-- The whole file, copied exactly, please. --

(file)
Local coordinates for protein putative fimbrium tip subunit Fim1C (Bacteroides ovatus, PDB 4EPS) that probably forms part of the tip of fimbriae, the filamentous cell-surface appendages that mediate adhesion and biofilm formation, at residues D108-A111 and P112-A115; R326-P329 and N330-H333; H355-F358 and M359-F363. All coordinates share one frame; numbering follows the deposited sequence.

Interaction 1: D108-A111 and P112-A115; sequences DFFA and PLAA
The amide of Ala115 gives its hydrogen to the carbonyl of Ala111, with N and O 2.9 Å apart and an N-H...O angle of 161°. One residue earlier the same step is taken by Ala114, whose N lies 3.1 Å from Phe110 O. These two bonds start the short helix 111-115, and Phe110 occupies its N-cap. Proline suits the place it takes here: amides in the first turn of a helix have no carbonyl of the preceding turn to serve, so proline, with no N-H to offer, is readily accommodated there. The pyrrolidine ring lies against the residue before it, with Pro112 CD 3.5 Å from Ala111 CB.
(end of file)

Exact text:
Local coordinates for protein putative fimbrium tip subunit Fim1C (Bacteroides ovatus, PDB 4EPS) that probably forms part of the tip of fimbriae, the filamentous cell-surface appendages that mediate adhesion and biofilm formation, at residues D108-A111 and P112-A115; R326-P329 and N330-H333; H355-F358 and M359-F363. All coordinates share one frame; numbering follows the deposited sequence.

Interaction 1: D108-A111 and P112-A115; sequences DFFA and PLAA
The amide of Ala115 gives its hydrogen to the carbonyl of Ala111, with N and O 2.9 Å apart and an N-H...O angle of 161°. One residue earlier the same step is taken by Ala114, whose N lies 3.1 Å from Phe110 O. These two bonds start the short helix 111-115, and Phe110 occupies its N-cap. Proline suits the place it takes here: amides in the first turn of a helix have no carbonyl of the preceding turn to serve, so proline, with no N-H to offer, is readily accommodated there. The pyrrolidine ring lies against the residue before it, with Pro112 CD 3.5 Å from Ala111 CB.